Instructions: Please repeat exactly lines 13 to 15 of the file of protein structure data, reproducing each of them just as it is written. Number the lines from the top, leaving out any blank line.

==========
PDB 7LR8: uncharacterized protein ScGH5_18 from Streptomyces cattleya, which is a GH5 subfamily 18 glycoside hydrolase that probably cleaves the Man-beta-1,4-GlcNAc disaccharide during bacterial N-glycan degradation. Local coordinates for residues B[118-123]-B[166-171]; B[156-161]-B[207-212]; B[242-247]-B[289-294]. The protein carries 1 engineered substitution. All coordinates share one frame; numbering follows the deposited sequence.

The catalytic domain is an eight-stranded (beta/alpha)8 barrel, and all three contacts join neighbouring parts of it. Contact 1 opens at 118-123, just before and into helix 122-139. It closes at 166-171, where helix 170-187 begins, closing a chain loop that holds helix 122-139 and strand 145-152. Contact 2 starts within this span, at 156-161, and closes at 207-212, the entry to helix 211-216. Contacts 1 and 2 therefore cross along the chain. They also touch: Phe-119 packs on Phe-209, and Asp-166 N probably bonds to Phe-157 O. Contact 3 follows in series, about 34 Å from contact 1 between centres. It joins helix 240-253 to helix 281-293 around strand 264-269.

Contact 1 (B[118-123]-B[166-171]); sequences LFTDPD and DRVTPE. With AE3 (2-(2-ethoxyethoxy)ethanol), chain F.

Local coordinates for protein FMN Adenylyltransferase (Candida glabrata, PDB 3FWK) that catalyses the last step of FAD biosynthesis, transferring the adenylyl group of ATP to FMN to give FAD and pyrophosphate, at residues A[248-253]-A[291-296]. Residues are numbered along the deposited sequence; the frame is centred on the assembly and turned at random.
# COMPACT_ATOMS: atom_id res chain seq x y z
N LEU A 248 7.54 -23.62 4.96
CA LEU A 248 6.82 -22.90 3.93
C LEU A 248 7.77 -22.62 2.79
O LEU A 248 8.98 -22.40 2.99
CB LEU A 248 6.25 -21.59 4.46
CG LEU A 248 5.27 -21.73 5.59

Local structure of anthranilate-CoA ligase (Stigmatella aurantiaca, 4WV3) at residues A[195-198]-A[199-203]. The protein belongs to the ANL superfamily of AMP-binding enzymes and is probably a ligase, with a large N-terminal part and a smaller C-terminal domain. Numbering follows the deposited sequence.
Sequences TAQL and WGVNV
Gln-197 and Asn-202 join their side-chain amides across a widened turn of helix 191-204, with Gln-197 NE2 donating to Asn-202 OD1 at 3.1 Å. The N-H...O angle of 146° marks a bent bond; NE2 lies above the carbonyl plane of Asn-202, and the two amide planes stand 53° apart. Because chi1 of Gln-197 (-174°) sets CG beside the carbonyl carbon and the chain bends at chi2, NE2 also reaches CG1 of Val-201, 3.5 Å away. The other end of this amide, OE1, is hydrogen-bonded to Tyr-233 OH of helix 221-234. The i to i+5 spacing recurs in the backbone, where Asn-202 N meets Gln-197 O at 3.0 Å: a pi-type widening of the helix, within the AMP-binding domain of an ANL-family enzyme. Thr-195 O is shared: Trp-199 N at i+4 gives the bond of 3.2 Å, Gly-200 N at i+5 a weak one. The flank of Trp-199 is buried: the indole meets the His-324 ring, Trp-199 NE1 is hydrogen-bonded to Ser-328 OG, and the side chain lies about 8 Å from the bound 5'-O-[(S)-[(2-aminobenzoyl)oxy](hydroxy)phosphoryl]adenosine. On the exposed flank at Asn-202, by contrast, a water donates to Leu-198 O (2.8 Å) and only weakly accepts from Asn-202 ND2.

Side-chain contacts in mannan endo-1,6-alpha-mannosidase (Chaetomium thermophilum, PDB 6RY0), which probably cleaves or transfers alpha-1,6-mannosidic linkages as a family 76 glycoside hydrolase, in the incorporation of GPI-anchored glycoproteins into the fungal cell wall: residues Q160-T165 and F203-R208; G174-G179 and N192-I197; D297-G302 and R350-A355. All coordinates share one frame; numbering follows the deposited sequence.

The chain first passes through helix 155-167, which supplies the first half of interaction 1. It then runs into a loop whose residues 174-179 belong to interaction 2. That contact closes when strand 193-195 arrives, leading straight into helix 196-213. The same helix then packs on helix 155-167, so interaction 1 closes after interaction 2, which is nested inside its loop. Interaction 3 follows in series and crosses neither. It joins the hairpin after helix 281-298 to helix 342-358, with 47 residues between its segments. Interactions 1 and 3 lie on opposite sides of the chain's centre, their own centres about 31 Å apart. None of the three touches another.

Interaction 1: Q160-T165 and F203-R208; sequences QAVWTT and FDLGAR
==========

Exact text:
Sequences TAQL and WGVNV
Gln-197 and Asn-202 join their side-chain amides across a widened turn of helix 191-204, with Gln-197 NE2 donating to Asn-202 OD1 at 3.1 Å. The N-H...O angle of 146° marks a bent bond; NE2 lies above the carbonyl plane of Asn-202, and the two amide planes stand 53° apart. Because chi1 of Gln-197 (-174°) sets CG beside the carbonyl carbon and the chain bends at chi2, NE2 also reaches CG1 of Val-201, 3.5 Å away. The other end of this amide, OE1, is hydrogen-bonded to Tyr-233 OH of helix 221-234. The i to i+5 spacing recurs in the backbone, where Asn-202 N meets Gln-197 O at 3.0 Å: a pi-type widening of the helix, within the AMP-binding domain of an ANL-family enzyme. Thr-195 O is shared: Trp-199 N at i+4 gives the bond of 3.2 Å, Gly-200 N at i+5 a weak one. The flank of Trp-199 is buried: the indole meets the His-324 ring, Trp-199 NE1 is hydrogen-bonded to Ser-328 OG, and the side chain lies about 8 Å from the bound 5'-O-[(S)-[(2-aminobenzoyl)oxy](hydroxy)phosphoryl]adenosine. On the exposed flank at Asn-202, by contrast, a water donates to Leu-198 O (2.8 Å) and only weakly accepts from Asn-202 ND2.

Side-chain contacts in mannan endo-1,6-alpha-mannosidase (Chaetomium thermophilum, PDB 6RY0), which probably cleaves or transfers alpha-1,6-mannosidic linkages as a family 76 glycoside hydrolase, in the incorporation of GPI-anchored glycoproteins into the fungal cell wall: residues Q160-T165 and F203-R208; G174-G179 and N192-I197; D297-G302 and R350-A355. All coordinates share one frame; numbering follows the deposited sequence.